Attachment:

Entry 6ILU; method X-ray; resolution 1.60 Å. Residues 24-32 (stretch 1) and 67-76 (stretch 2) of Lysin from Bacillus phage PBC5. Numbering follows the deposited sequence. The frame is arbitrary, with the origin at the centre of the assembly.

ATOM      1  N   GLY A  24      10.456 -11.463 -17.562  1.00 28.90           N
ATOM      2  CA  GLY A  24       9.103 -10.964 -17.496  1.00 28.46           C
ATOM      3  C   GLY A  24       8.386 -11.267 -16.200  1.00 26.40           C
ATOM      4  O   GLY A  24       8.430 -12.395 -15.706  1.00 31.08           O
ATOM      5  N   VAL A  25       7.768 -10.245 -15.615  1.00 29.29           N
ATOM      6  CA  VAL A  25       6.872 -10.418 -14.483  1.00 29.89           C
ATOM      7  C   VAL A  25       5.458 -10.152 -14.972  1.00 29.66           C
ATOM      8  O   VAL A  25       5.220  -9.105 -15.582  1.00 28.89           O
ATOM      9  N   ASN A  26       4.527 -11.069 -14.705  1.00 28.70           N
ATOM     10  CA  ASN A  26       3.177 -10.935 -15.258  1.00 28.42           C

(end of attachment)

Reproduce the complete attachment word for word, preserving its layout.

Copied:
Entry 6ILU; method X-ray; resolution 1.60 Å. Residues 24-32 (stretch 1) and 67-76 (stretch 2) of Lysin from Bacillus phage PBC5. Numbering follows the deposited sequence. The frame is arbitrary, with the origin at the centre of the assembly.

ATOM      1  N   GLY A  24      10.456 -11.463 -17.562  1.00 28.90           N
ATOM      2  CA  GLY A  24       9.103 -10.964 -17.496  1.00 28.46           C
ATOM      3  C   GLY A  24       8.386 -11.267 -16.200  1.00 26.40           C
ATOM      4  O   GLY A  24       8.430 -12.395 -15.706  1.00 31.08           O
ATOM      5  N   VAL A  25       7.768 -10.245 -15.615  1.00 29.29           N
ATOM      6  CA  VAL A  25       6.872 -10.418 -14.483  1.00 29.89           C
ATOM      7  C   VAL A  25       5.458 -10.152 -14.972  1.00 29.66           C
ATOM      8  O   VAL A  25       5.220  -9.105 -15.582  1.00 28.89           O
ATOM      9  N   ASN A  26       4.527 -11.069 -14.705  1.00 28.70           N
ATOM     10  CA  ASN A  26       3.177 -10.935 -15.258  1.00 28.42           C